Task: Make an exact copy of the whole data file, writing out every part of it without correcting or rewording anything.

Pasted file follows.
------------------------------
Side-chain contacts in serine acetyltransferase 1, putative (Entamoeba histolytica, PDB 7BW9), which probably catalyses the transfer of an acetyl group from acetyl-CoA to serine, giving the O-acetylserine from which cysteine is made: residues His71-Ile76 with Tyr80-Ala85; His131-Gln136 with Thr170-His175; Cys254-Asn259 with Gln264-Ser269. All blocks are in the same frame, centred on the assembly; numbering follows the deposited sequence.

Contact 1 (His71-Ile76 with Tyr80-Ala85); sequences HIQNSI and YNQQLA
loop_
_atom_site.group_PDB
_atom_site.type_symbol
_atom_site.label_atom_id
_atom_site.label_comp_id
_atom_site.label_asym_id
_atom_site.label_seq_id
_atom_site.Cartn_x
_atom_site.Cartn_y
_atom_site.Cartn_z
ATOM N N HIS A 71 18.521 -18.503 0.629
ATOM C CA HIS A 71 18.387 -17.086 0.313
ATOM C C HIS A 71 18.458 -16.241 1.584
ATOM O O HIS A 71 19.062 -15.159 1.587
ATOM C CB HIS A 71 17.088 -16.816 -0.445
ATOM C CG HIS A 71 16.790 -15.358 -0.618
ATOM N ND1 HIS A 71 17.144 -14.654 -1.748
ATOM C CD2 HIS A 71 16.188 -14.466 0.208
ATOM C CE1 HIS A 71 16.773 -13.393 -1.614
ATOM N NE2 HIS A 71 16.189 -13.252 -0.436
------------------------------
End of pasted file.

Side-chain contacts in serine acetyltransferase 1, putative (Entamoeba histolytica, PDB 7BW9), which probably catalyses the transfer of an acetyl group from acetyl-CoA to serine, giving the O-acetylserine from which cysteine is made: residues His71-Ile76 with Tyr80-Ala85; His131-Gln136 with Thr170-His175; Cys254-Asn259 with Gln264-Ser269. All blocks are in the same frame, centred on the assembly; numbering follows the deposited sequence.

Contact 1 (His71-Ile76 with Tyr80-Ala85); sequences HIQNSI and YNQQLA
loop_
_atom_site.group_PDB
_atom_site.type_symbol
_atom_site.label_atom_id
_atom_site.label_comp_id
_atom_site.label_asym_id
_atom_site.label_seq_id
_atom_site.Cartn_x
_atom_site.Cartn_y
_atom_site.Cartn_z
ATOM N N HIS A 71 18.521 -18.503 0.629
ATOM C CA HIS A 71 18.387 -17.086 0.313
ATOM C C HIS A 71 18.458 -16.241 1.584
ATOM O O HIS A 71 19.062 -15.159 1.587
ATOM C CB HIS A 71 17.088 -16.816 -0.445
ATOM C CG HIS A 71 16.790 -15.358 -0.618
ATOM N ND1 HIS A 71 17.144 -14.654 -1.748
ATOM C CD2 HIS A 71 16.188 -14.466 0.208
ATOM C CE1 HIS A 71 16.773 -13.393 -1.614
ATOM N NE2 HIS A 71 16.189 -13.252 -0.436